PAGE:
Guest Post: Three Herbal Healers

Guest post by Kristen at Simply Kristen where she writes on herbs, homesteading and natural living.

Have you ever started researching something new, bought a bunch of supplies just sure it would work out just right, then be disappointed and feel like you spent money carelessly? Well, if you haven’t – I know I have a few too many times! Herbs, just like any hobby or new research area, can be a waste of money in the beginning if you don’t know what you’re doing. That’s why I’m going to share three Herbal Healers that cost next to nothing and you’ll find easy success with- I know I have!

Two of the three Herbal Healers can be found at most large grocery stores, and one right in your yard! They are: Aloe Vera, Plantain, and Garlic.

Aloe Vera

Aloe Vera plant

Aloe Vera plant

My grandmother always had a few aloe plants around the property and whenever I got bit by a fire ant we’d quickly cut off a piece of aloe, open it up and rub the juices on my bites. Almost instantly the itching was better and I knew the healing process was started. That’s because aloe contains a pain relieving agent and is a contact healer! Aloe vera is also used for burns, sores, circulation improvement, and expulsion of pinworms! Gross- but it’s true. Many people drink Aloe vera juice (you can find it at your Health food store), because it is anti-parasitic, promotes internal healing, and sometimes used in the treatment of diabetes and other auto-immune disorders. Aloe vera is truly one of the great healers. Go try it for yourself- it’s so easy!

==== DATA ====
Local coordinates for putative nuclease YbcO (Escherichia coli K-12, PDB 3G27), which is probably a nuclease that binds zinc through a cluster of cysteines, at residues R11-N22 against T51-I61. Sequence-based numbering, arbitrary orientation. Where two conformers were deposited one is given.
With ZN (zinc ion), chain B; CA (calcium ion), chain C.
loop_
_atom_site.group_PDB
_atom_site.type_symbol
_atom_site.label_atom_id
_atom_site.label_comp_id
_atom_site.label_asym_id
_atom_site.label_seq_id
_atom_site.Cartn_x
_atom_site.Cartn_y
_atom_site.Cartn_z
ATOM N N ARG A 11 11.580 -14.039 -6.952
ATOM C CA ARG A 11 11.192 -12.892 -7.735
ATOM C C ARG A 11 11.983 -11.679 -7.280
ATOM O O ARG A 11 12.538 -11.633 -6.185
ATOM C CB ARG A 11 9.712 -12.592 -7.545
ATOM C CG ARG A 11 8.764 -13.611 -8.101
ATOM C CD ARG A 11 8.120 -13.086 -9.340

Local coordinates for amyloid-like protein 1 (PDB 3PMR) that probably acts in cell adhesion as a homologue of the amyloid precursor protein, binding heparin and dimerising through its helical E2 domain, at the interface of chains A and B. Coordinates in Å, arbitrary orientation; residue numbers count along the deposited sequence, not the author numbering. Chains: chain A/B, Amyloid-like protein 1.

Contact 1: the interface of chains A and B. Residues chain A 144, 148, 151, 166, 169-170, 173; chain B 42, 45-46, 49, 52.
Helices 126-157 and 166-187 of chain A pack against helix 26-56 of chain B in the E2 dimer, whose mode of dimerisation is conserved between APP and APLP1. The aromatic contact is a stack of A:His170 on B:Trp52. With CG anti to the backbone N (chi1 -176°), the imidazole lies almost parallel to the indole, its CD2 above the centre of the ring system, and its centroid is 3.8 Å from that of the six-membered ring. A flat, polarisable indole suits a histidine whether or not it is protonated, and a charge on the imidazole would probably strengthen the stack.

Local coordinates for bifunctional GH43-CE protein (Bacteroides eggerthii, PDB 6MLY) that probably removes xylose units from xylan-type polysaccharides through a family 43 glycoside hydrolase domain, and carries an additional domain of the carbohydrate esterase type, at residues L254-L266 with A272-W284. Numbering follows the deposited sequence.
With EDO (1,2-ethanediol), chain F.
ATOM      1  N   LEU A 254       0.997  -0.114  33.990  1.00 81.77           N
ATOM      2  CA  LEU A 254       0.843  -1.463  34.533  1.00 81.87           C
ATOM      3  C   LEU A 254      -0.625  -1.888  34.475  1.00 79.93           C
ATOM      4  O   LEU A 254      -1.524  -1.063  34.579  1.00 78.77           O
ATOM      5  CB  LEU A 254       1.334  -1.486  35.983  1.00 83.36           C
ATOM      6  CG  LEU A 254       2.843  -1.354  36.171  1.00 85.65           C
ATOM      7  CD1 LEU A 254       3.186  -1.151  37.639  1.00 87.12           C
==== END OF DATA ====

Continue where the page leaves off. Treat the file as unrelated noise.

Plantain plant

Unless you live in Antarctica, you have plantain growing close to you. Plantago lanceolata is one of the most common weeds that people complain about- Oh! If they only knew the healing powers of this little plant. Plantain is THE first rate “First Aid” plant that is thankfully close at hand. A few fresh leaves chewed or crushed can be immediately applied to any wound to help stop bleeding, reduce the pain, remove the inflammation of stings, and relieve itching from rashes or bites. Plantain is one of my three year olds favorite things to find. A few times she has been bit by a bug and we immediately found some plantain. I chewed it up (just like any good Mom) and slapped in on her bite. A few seconds later she’ll tell me “Momma! It doesn’t hurt anymore!” Just make sure the plantain you are chewing or using hasn’t been visited by the dogs or the herbicide sprayers first :-)